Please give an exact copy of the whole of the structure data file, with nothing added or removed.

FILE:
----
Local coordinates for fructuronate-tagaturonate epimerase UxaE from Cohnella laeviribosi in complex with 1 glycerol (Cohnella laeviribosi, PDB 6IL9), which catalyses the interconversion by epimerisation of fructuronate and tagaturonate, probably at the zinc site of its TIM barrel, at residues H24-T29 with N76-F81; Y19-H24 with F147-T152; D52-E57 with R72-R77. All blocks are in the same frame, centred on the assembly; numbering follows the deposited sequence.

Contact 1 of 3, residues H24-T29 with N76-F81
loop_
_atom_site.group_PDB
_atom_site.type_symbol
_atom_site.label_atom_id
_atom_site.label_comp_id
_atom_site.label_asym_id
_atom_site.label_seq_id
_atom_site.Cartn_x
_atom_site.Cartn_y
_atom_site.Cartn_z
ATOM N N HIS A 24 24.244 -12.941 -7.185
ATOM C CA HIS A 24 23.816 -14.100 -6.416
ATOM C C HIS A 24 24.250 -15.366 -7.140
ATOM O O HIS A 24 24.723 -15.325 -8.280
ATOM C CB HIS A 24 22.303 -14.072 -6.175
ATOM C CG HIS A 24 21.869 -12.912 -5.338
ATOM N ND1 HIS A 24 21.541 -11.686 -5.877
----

Local coordinates for fructuronate-tagaturonate epimerase UxaE from Cohnella laeviribosi in complex with 1 glycerol (Cohnella laeviribosi, PDB 6IL9), which catalyses the interconversion by epimerisation of fructuronate and tagaturonate, probably at the zinc site of its TIM barrel, at residues H24-T29 with N76-F81; Y19-H24 with F147-T152; D52-E57 with R72-R77. All blocks are in the same frame, centred on the assembly; numbering follows the deposited sequence.

Contact 1 of 3, residues H24-T29 with N76-F81
loop_
_atom_site.group_PDB
_atom_site.type_symbol
_atom_site.label_atom_id
_atom_site.label_comp_id
_atom_site.label_asym_id
_atom_site.label_seq_id
_atom_site.Cartn_x
_atom_site.Cartn_y
_atom_site.Cartn_z
ATOM N N HIS A 24 24.244 -12.941 -7.185
ATOM C CA HIS A 24 23.816 -14.100 -6.416
ATOM C C HIS A 24 24.250 -15.366 -7.140
ATOM O O HIS A 24 24.723 -15.325 -8.280
ATOM C CB HIS A 24 22.303 -14.072 -6.175
ATOM C CG HIS A 24 21.869 -12.912 -5.338
ATOM N ND1 HIS A 24 21.541 -11.686 -5.877